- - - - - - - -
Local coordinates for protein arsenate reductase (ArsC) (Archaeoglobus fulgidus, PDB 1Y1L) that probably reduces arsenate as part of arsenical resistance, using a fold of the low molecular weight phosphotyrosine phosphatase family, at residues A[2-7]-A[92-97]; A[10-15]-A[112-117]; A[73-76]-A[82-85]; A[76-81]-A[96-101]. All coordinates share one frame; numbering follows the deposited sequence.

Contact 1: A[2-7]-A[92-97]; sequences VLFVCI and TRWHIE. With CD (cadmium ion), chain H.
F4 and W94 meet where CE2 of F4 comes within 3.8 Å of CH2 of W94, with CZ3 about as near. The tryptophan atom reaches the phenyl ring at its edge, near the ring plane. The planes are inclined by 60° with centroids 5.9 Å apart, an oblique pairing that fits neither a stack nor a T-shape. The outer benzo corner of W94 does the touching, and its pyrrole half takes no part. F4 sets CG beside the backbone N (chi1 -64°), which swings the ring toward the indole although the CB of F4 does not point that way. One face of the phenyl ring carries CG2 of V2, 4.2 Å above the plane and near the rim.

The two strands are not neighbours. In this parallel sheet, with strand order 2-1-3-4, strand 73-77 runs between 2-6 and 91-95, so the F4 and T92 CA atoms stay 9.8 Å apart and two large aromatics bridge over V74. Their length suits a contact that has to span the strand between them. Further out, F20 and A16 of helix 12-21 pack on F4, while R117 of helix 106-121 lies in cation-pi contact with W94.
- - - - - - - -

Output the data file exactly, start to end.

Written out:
Local coordinates for protein arsenate reductase (ArsC) (Archaeoglobus fulgidus, PDB 1Y1L) that probably reduces arsenate as part of arsenical resistance, using a fold of the low molecular weight phosphotyrosine phosphatase family, at residues A[2-7]-A[92-97]; A[10-15]-A[112-117]; A[73-76]-A[82-85]; A[76-81]-A[96-101]. All coordinates share one frame; numbering follows the deposited sequence.

Contact 1: A[2-7]-A[92-97]; sequences VLFVCI and TRWHIE. With CD (cadmium ion), chain H.
F4 and W94 meet where CE2 of F4 comes within 3.8 Å of CH2 of W94, with CZ3 about as near. The tryptophan atom reaches the phenyl ring at its edge, near the ring plane. The planes are inclined by 60° with centroids 5.9 Å apart, an oblique pairing that fits neither a stack nor a T-shape. The outer benzo corner of W94 does the touching, and its pyrrole half takes no part. F4 sets CG beside the backbone N (chi1 -64°), which swings the ring toward the indole although the CB of F4 does not point that way. One face of the phenyl ring carries CG2 of V2, 4.2 Å above the plane and near the rim.

The two strands are not neighbours. In this parallel sheet, with strand order 2-1-3-4, strand 73-77 runs between 2-6 and 91-95, so the F4 and T92 CA atoms stay 9.8 Å apart and two large aromatics bridge over V74. Their length suits a contact that has to span the strand between them. Further out, F20 and A16 of helix 12-21 pack on F4, while R117 of helix 106-121 lies in cation-pi contact with W94.